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The ESAIC is dedicated to supporting professionals in anaesthesiology and intensive care by serving as the hub for development and dissemination of valuable educational, scientific, research, and networking resources.



The ESAIC hosts the Euroanaesthesia and Focus Meeting congresses that serve as platforms for cutting-edge science and innovation in the field. These events bring together experts, foster networking, and facilitate knowledge exchange in anaesthesiology, intensive care, pain management, and perioperative medicine. Euroanaesthesia is one of the world’s largest and most influential scientific congresses for anaesthesia professionals. Held annually throughout Europe, our congress is a contemporary event geared towards education, knowledge exchange and innovation in anaesthesia, intensive care, pain and perioperative medicine, as well as a platform for immense international visibility for scientific research.


Professional Growth

The ESAIC's mission is to foster and provide exceptional training and educational opportunities. The ESAIC ensures the provision of robust and standardised examination and certification systems to support the professional development of anaesthesiologists and to ensure outstanding future doctors in the field of anaesthesiology and intensive care.



The ESAIC aims to advance patient outcomes and contribute to the progress of anaesthesiology and intensive care evidence-based practice through research. The ESAIC Clinical Trial Network (CTN), the Academic Contract Research Organisation (A-CRO), the Research Groups and Grants all contribute to the knowledge and clinical advances in the peri-operative setting.

Learn more about the ESAIC Clinical Trial Network (CTN) and the associated studies.


EU Projects

The ESAIC is actively involved as a consortium member in numerous EU funded projects. Together with healthcare leaders and practitioners, the ESAIC's involvement as an EU project partner is another way that it is improving patient outcomes and ensuring the best care for every patient.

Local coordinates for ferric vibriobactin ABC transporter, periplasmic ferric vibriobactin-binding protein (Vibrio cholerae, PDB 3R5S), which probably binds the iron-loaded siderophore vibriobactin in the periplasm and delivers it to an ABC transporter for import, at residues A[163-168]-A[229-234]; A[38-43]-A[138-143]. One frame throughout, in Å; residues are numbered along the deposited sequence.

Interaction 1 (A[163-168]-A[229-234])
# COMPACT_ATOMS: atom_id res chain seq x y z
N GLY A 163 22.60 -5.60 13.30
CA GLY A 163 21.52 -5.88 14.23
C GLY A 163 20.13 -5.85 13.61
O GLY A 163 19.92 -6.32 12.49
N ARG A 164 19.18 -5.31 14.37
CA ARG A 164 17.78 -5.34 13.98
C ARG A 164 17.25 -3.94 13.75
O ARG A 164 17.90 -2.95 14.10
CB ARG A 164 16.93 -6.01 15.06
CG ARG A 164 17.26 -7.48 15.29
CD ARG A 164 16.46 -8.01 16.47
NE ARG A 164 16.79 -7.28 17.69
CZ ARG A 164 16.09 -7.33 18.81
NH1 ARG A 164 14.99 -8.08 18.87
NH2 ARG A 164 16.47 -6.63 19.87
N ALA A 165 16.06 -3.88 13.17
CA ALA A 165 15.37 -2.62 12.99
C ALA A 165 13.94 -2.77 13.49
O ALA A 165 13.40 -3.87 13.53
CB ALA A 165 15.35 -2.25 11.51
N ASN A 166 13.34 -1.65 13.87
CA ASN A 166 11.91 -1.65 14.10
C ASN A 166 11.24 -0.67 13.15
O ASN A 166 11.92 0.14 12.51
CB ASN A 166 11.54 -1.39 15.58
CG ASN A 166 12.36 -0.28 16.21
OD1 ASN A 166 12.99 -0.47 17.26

Patient Safety

The ESAIC aims to promote the professional role of anaesthesiologists and intensive care physicians and enhance perioperative patient outcomes by focusing on quality of care and patient safety strategies. The Society is committed to implementing the Helsinki Declaration and leading patient safety projects.



To ESAIC is committed to implementing the Glasgow Declaration and drive initiatives towards greater environmental sustainability across anaesthesiology and intensive care in Europe.



The ESAIC works in collaboration with industry, national societies, and specialist societies to promote advancements in anaesthesia and intensive care. The Industry Partnership offers visibility and engagement opportunities for industry participants with ESAIC members, facilitating understanding of specific needs in anaesthesiology and in intensive care. This partnership provides resources for education and avenues for collaborative projects enhancing science, education, and patient safety. The Specialist Societies contribute to high-quality educational opportunities for European anaesthesiologists and intensivists, fostering discussion and sharing, while the National Societies, through NASC, maintain standards, promote events and courses, and facilitate connections. All partnerships collectively drive dialogue, learning, and growth in the anaesthesiology and intensive care sector.



Guidelines play a crucial role in delivering evidence-based recommendations to healthcare professionals. Within the fields of anaesthesia and intensive care, guidelines are instrumental in standardizing clinical practices and enhancing patient outcomes. For many years, the ESAIC has served as a pivotal platform for facilitating continuous advancements, improving care standards and harmonising clinical management practices across Europe.



With over 40 years of publication history, the EJA (European Journal of Anaesthesiology) has established itself as a highly respected and influential journal in its field. It covers a wide range of topics related to anaesthesiology and intensive care medicine, including perioperative medicine, pain management, critical care, resuscitation, and patient safety.



Becoming a member of ESAIC implies becoming a part of a vibrant community of nearly 8,000 professionals who exchange best practices and stay updated on the latest developments in anaesthesiology, intensive care and perioperative medicine. ESAIC membership equips you with the tools and resources necessary to enhance your daily professional routine, nurture your career growth, and play an active role in advancing anaesthesiology, intensive care and perioperative medicine.